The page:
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The Grownup Pleasures of Yellowstone Country’s Secret Season

August 14th, 2017 by Park County Travel Council | Comments (2)

Before you accuse me of not loving kids, I will state for the record that I adore seeing kids in Yellowstone Country. Every time I see school-age kids roaming the Buffalo Bill Center of the West, I am reminded of a child’s pure curiosity. Whenever I watch kids try to catch the calf at the Cody Nite Rodeo, I am invigorated by their enthusiasm. But sometimes, I just want to have a quiet cocktail in the company of other adults.

That’s why I’m ready for “Secret Season” in Yellowstone Country.

During this period, the make-up of visitors to Cody changes. Half-way through the month of August, we notice fewer families departing Cowtown Candy Company with bags of fudge and caramel corn. And there are noticeably fewer kids participating in the Calf Scramble at the Cody Nite Rodeo. By the end of August, families have largely disappeared, no doubt with their attention once again on school supplies, summer reading lists and the beginning of soccer practice.

The Secret Season is not only transformative because there are fewer kids and more adults, particularly adults of empty nesting age. Some mornings, there’s a slight chill in the air. Our wildlife seems to be a little restless. There are more likely to be bear sightings in Wapiti Valley and moose sightings in the willow flats at Pahaska Tepee. Humans seem restless too. There are increased numbers of adults roaming through galleries looking for Western art, as we gear up for the Rendezvous Royale, this year  the week of September 18th thru the 23rd. This is a week-long celebration of Western art that includes an art show, auction, quick draw event, educational seminars, studio tours and the Patron’s Ball. The 36th Annual Buffalo Bill Art Show and Sale is Friday, September 22nd.

A wooden dresser on a stand a stand at a celebration of Western art.

Art and furniture buyers head to Cody during Rendezvous Royale, an annual week-long celebration of Western art.

Following Rendezvous Royale, we’ll still see plenty of grown-up adventurers for at least another month, or until fall becomes winter. The East entrance into Yellowstone closes on November 6th and we tend to see a decline in the Secret Season visitors after that.

A river surrounded by mountains and trees in the fall at Yellowstone.

The adult-centric “secret season” is also a great time to go for a hike.

Here are some of my favorite grown-up things to do during this special time in Buffalo Bill’s Cody/Yellowstone Country:

-Sip a fine cocktail at Spirits, the lounge in the conservatory of the Chamberlin Inn. There is often live music, and the meticulously maintained gardens are still in full bloom.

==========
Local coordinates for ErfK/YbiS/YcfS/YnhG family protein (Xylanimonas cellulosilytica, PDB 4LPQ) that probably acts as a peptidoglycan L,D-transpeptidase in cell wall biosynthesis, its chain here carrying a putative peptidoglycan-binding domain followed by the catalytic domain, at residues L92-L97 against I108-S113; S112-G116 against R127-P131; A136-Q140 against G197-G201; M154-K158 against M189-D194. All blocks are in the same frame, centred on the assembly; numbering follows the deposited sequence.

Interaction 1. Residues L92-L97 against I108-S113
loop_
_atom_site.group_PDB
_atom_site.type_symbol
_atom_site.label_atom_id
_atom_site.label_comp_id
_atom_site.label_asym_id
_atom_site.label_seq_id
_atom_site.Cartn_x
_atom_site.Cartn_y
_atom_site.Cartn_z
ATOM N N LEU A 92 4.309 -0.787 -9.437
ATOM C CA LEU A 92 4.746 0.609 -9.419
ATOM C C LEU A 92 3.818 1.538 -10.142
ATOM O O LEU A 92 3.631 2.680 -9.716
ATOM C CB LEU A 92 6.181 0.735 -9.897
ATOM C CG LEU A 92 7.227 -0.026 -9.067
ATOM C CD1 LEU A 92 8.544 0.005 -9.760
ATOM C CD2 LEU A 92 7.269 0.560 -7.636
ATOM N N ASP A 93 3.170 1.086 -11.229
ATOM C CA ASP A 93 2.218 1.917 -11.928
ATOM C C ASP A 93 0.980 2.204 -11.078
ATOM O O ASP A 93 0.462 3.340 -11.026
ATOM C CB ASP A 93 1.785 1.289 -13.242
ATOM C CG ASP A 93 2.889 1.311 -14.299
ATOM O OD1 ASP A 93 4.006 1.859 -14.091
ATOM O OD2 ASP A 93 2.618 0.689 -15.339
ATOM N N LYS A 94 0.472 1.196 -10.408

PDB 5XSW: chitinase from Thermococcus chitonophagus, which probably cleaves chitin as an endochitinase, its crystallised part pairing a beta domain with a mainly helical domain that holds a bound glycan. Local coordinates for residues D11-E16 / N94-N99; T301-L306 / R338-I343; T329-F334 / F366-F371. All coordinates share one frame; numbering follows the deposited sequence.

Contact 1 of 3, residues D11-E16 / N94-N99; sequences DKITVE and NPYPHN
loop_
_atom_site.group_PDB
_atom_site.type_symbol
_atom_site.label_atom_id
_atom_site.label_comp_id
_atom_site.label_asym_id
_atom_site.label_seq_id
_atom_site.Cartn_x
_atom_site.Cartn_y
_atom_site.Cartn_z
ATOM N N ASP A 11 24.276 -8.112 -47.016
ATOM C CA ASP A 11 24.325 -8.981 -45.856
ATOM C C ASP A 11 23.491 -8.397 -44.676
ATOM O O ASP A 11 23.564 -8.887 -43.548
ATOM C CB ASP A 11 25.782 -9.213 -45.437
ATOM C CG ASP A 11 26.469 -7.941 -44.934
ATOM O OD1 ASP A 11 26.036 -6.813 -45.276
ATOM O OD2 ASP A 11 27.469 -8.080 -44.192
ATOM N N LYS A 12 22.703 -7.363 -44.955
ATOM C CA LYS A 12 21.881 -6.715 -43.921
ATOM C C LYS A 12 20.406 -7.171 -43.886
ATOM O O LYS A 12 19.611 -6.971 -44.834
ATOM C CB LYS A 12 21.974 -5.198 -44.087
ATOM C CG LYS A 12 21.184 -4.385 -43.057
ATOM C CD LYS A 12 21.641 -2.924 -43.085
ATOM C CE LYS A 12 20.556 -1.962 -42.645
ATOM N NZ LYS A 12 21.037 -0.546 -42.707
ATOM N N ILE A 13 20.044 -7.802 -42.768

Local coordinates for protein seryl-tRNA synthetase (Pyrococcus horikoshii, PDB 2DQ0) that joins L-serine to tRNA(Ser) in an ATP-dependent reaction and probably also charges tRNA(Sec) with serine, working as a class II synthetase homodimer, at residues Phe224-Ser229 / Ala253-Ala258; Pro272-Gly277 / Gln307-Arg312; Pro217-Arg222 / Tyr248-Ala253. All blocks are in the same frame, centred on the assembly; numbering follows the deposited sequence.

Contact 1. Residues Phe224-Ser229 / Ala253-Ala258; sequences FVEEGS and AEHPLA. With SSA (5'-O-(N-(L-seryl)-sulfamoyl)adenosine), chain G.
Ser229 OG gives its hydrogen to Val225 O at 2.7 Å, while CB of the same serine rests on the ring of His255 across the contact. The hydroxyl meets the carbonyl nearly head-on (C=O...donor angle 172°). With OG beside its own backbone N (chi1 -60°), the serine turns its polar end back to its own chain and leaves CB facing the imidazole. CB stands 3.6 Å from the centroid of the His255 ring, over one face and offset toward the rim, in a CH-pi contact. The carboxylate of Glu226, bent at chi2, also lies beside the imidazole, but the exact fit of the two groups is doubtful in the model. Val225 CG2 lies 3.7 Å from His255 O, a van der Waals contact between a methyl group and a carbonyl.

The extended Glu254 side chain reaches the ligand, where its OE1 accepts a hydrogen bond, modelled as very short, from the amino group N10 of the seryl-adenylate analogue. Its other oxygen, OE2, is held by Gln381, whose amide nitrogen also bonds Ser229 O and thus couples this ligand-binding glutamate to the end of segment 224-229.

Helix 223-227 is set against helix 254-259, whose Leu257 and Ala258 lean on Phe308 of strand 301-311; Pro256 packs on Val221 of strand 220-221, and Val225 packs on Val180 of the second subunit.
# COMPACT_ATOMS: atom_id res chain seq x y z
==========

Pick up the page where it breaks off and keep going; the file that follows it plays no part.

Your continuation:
A patio with table and chairs in a garden on a sunny day.

Spirits at the Chamberlin Inn is a good place for grownups to gather for a quiet drink.

-Have a leisurely dinner at The Local, a restaurant specializing in cuisine prepared with fresh, sustainably harvested ingredients. Since Secret Season is also during the harvest, I know I’m always in for a treat no matter what I order.

-Hang out at Rocky Mountain MoJoe with a latte and a book.

-Hike anywhere, but always with a buddy.  Trails in Yellowstone Country are endless, and wildlife can often be seen along the way. I always practice safe hiking by getting an early start and finishing before afternoon thunderstorms roll in, carrying bear spray and talking or making noise to alert our naturally shy critters to our approach.

An elk in the woods during the day.

Elk and other wildlife can often be spotted during the late summer/early fall.

-Linger over the choice of truffles at the Meeteetse Chocolatier.

Until next time, I’m lovin’ life – and acting like a grownup – here in Buffalo Bill’s Cody/Yellowstone Country.


Comments:

Dennis Dorotiak (August 19, 2017)

My favorite family vacation experiences
growing up and as a dad were in Yellowstone and Cody. Several first time
things. First sightings of several wild mammals. First trout fishing. Most trout
caught. First encounter with a moose.
First hike into a wilderness area. First hike into area known for Grizzly Bear.
First time in a Western art museum.
First time encounter with business owners becoming friends joining us fishing. First time in Yellowstone Park
and first time followups there in another season. First times at the lower and upper falls, the canyons, geysers, Old Faithful.
First time sighting Idaho from Wyoming.
First time seeing the Grand Tetons after
leaving Yellowstone. First time seeing American visitors dominate a national park in the 1960’s while seeing foreign
visitors dominate the same park in the early 1990’s. First time I saw my Dad catch a trout. First time seeing the Cody Dam, Reservoir and the Shoshone River close up.

> Reply
Dennis Dorotiak (August 19, 2017)

Thank you for the great and wonderful information in Cody and Yellowstone Country.

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